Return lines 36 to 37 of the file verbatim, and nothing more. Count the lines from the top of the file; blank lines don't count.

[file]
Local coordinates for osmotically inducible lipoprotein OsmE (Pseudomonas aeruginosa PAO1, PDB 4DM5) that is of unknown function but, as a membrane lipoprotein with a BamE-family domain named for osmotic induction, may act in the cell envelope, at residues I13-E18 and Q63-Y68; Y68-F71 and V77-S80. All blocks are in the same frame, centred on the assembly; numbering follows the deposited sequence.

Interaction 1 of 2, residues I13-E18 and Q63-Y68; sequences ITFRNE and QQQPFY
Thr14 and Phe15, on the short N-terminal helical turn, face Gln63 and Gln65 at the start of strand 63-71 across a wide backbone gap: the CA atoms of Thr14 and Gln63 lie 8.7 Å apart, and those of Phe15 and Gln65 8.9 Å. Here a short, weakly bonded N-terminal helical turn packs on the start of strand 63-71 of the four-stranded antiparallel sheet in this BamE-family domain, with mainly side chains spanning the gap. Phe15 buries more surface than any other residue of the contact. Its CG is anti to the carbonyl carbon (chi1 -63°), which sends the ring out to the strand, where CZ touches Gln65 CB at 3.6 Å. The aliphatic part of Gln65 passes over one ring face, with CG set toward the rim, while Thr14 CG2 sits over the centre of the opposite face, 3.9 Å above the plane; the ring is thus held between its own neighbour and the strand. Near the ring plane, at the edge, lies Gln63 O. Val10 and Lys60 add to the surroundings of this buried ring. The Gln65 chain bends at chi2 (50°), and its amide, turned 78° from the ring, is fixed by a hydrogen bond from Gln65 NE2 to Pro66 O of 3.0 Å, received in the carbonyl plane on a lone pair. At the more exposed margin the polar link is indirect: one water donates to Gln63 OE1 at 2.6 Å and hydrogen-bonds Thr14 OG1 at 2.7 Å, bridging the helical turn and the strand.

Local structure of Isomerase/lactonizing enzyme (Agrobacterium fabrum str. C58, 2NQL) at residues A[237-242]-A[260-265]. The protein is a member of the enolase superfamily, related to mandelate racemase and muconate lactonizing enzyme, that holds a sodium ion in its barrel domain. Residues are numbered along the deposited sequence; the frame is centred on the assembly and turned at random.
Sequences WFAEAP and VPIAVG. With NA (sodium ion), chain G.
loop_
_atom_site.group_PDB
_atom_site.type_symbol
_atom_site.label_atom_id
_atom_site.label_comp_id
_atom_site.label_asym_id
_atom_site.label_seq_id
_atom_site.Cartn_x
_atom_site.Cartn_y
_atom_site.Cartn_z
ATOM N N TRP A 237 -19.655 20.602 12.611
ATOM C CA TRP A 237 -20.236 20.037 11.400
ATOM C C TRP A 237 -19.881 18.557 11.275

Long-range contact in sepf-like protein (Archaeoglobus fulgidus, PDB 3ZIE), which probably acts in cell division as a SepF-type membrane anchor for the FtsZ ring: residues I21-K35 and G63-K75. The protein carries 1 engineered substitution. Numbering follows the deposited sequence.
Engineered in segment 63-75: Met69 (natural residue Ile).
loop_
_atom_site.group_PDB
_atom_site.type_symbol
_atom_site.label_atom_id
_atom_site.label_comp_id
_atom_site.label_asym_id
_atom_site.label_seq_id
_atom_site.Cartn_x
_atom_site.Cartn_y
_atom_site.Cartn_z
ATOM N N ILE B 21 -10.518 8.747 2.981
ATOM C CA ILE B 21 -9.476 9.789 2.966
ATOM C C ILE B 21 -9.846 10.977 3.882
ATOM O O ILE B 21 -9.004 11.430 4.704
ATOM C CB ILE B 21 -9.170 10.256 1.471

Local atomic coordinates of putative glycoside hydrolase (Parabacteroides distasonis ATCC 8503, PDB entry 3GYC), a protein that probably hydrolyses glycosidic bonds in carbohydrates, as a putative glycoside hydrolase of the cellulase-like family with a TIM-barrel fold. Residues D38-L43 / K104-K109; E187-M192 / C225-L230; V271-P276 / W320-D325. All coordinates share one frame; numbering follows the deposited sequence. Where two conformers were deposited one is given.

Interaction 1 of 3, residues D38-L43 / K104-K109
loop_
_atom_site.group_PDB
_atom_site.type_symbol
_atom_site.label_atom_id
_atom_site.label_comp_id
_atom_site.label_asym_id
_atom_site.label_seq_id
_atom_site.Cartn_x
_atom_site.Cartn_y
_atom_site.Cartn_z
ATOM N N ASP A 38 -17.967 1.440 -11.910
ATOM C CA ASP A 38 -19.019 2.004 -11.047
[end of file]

Local atomic coordinates of putative glycoside hydrolase (Parabacteroides distasonis ATCC 8503, PDB entry 3GYC), a protein that probably hydrolyses glycosidic bonds in carbohydrates, as a putative glycoside hydrolase of the cellulase-like family with a TIM-barrel fold. Residues D38-L43 / K104-K109; E187-M192 / C225-L230; V271-P276 / W320-D325. All coordinates share one frame; numbering follows the deposited sequence. Where two conformers were deposited one is given.

Interaction 1 of 3, residues D38-L43 / K104-K109